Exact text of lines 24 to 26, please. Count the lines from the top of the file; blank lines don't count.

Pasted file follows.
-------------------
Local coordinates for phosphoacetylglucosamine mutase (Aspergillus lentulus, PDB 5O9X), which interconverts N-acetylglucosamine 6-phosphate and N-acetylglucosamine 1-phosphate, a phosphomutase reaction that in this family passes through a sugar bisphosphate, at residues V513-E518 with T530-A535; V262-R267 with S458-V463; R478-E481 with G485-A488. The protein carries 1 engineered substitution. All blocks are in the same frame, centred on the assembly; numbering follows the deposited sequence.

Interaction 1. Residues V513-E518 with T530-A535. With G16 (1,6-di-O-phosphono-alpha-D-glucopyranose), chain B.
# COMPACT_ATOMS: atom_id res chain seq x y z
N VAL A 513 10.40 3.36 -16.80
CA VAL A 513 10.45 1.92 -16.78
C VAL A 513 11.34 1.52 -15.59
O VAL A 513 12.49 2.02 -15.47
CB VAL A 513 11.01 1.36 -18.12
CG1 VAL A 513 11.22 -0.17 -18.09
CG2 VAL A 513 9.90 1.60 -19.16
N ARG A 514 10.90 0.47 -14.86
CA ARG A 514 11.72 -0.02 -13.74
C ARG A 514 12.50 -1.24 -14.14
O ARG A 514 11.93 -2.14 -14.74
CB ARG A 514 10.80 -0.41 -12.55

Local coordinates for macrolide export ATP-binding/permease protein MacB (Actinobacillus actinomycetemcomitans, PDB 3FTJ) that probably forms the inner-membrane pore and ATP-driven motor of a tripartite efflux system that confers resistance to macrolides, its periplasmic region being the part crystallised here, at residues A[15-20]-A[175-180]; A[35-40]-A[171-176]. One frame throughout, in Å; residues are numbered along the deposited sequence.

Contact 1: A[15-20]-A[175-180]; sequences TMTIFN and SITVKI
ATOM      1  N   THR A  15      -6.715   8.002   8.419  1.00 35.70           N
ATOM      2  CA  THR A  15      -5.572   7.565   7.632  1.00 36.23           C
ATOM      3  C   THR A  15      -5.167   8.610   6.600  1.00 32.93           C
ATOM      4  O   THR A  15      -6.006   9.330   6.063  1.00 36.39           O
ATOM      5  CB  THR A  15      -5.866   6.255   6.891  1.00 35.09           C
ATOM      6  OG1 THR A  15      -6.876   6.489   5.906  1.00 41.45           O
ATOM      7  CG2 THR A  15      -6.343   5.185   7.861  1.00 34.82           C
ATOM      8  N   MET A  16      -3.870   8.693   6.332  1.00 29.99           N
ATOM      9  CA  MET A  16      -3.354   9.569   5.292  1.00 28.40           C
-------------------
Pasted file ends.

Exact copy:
ATOM      7  CG2 THR A  15      -6.343   5.185   7.861  1.00 34.82           C
ATOM      8  N   MET A  16      -3.870   8.693   6.332  1.00 29.99           N
ATOM      9  CA  MET A  16      -3.354   9.569   5.292  1.00 28.40           C